It may be a matter of opinion, but I was a bit disappointed with Wednesday’s Iowa Energy Forum‘s “A Conversation On Energy Luncheon”Â event at Hy-Vee Hall in Des Moines.Â A similar event was held by the group, which isÂ sponsored by theÂ American Petroleum Institute, last yearÂ (May 25, 2011).Â One might think that an event hosting two sitting US Congressmen (Leonard Boswell-D and Tom Latham-R)Â who happen to be running against each other in this year’s election would be an opportunity to have some real discussion about the issues impacting Iowa and American energy concerns, but compared to last year’s event this was a bit of a yawner.
Last year we got a panel of experts from theÂ Iowa energy industries discussing what’s actually being done to expand the development of various energy technologies, including a strong speech by Governor Terry Branstad, and gobs of data regarding energy production and consumption in Iowa.
This year we got mostly platitudes and commitments to vote for good energy policy.
Both congressmen had an opportunity to speak without hearing the other speak first and then answered a few written audience questions.
Congressman Boswell was rather distracted at firstÂ withÂ pointing outÂ his military record, which was totally irrelevant to the topic, and although he proclaimed support for the Keystone Pipeline he hedged regarding the routing of the pipeline as the only obstacle for approval of Keystone.Â His message is essentially that we need “all of the above” solutions for energy independence, and that we need to upgrade the energy infrastructure including improvements to the electrical grid andÂ expansion of natural gas fuling stations along the major interstates.
BoswellÂ also made a point of discussing the impact of climate change onÂ generalÂ infrastructure… he provided an anecdotal story about someone in Alaska that was showing him a location where the ground was dry and supposedly had 10 feet of ice many years ago.Â His punchline for this was that permanentlyÂ frozen ground did not require digging foundations for supports, but now that areas of the country are losing their permanent frozen ground, those things built on them have to be rebuilt.Â Although I think the topic is worthy of discussion (and I give Boswell credit for not discussing the idea of human causality), I never got the connection to energy independence.Â Maybe I’m slow.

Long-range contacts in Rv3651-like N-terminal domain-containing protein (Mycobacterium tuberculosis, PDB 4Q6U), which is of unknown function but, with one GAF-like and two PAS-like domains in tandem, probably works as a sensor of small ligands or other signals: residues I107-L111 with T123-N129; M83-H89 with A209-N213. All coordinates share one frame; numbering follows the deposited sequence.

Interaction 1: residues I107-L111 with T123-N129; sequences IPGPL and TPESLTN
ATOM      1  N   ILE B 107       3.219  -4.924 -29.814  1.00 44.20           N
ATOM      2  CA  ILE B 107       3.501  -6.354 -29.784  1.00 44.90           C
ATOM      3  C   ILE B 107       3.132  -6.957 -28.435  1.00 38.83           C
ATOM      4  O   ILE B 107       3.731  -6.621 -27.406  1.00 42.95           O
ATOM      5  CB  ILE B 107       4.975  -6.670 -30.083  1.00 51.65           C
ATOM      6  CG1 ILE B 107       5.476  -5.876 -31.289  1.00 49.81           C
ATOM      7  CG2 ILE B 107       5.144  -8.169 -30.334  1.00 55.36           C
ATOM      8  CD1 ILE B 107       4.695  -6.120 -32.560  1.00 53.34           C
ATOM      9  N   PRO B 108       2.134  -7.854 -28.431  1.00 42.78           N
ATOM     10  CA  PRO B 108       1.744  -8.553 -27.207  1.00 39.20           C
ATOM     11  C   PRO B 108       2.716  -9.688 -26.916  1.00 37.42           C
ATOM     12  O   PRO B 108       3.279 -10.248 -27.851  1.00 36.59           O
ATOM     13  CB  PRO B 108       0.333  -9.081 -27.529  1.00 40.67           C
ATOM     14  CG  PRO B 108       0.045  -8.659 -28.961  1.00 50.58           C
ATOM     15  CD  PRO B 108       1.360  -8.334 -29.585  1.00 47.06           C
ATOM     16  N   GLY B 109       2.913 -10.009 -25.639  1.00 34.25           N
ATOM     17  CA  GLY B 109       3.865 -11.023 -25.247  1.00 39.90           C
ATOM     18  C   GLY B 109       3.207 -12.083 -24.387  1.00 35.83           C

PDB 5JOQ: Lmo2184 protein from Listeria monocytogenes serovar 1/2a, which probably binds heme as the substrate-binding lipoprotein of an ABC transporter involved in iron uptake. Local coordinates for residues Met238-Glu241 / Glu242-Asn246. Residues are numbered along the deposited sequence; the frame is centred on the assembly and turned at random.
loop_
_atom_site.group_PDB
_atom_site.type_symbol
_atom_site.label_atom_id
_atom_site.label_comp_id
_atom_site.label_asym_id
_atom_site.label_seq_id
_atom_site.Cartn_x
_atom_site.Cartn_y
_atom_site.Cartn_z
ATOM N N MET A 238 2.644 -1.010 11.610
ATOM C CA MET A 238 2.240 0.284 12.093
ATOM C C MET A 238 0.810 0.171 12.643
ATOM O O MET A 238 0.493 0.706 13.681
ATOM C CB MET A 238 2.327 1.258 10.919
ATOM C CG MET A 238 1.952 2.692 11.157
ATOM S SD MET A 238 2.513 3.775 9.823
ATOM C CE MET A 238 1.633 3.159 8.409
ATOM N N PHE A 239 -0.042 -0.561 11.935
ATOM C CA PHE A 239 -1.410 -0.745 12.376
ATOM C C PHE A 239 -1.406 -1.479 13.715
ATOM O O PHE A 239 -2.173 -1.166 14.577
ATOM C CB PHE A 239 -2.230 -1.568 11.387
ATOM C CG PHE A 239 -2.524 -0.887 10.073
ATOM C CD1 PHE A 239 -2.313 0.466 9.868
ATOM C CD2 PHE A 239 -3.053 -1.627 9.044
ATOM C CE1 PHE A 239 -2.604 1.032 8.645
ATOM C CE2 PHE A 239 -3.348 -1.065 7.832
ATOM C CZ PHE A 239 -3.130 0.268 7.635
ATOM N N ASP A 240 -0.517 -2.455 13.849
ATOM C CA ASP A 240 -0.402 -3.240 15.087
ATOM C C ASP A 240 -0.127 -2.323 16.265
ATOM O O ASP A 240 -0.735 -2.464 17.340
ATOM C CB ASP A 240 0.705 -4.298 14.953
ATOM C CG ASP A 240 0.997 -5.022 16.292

Tom Latham expressed the same support for Keystone sans concerns about the route.Â He made an excellent case for the fact that in the early ’70s, our leaders in Washington said we would never have another oil crisis because we would ensure that we had a fully independent domestic oil resource… but as soon as OPEC opened up the spigot we apparently forgot all that.Â 40 wasted years.
Not only did Latham attack Cap and Trade as ill conceived, he pointed out that the EPA was preparing to release a number of regulations the day after the election, each expected to cost Americans over $100 Billion, modeled after the failed legislation.
Latham also explained that with over $70 Trillion in long-term unfunded liabilities, expanding domestic energy production would bring the government tens of Trillions of dollars to fund those liabilities.